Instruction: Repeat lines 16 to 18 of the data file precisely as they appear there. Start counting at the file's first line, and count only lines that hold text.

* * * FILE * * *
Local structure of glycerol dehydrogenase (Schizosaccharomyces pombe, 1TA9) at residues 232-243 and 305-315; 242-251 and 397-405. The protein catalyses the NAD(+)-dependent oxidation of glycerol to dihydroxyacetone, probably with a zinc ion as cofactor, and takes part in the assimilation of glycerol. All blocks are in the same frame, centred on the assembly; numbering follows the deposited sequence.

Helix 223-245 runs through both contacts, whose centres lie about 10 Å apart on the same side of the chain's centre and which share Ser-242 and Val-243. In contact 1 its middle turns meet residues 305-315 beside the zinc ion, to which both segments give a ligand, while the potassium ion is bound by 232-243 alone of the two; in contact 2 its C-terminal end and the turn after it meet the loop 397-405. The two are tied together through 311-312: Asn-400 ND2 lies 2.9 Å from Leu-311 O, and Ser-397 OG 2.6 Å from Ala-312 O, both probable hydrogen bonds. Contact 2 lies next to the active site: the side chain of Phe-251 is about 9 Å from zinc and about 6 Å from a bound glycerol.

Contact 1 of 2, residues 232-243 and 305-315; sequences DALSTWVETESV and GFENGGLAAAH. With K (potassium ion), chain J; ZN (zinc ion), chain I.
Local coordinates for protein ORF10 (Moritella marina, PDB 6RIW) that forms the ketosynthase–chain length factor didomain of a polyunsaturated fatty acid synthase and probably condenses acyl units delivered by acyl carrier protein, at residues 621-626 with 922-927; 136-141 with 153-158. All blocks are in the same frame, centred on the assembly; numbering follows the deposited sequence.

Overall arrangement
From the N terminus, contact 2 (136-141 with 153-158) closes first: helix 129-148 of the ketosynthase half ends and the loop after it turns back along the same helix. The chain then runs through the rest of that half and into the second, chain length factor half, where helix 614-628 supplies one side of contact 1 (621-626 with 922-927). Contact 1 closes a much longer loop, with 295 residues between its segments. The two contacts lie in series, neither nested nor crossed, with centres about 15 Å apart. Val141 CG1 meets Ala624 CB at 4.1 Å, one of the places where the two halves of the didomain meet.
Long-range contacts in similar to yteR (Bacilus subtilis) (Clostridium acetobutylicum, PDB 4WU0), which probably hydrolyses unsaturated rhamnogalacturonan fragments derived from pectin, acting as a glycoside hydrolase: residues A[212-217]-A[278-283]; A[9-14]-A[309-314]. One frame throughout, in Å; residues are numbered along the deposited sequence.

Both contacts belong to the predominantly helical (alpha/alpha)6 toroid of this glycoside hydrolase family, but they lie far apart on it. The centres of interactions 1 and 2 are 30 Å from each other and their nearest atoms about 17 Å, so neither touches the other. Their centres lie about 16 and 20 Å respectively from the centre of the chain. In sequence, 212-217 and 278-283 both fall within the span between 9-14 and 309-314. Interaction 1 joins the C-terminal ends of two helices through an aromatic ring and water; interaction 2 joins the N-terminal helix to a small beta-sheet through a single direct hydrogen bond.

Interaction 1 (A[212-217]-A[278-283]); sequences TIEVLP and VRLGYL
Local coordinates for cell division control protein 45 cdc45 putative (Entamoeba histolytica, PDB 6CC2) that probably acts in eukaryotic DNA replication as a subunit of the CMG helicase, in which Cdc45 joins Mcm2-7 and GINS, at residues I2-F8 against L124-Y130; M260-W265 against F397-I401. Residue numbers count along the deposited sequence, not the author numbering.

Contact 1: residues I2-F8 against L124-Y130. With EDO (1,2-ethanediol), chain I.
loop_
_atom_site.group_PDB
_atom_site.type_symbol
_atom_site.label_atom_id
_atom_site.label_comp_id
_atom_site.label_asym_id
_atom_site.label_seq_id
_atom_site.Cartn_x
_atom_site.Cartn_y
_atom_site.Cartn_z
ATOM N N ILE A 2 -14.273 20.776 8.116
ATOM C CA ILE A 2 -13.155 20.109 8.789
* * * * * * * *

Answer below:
_atom_site.label_comp_id
_atom_site.label_asym_id
_atom_site.label_seq_id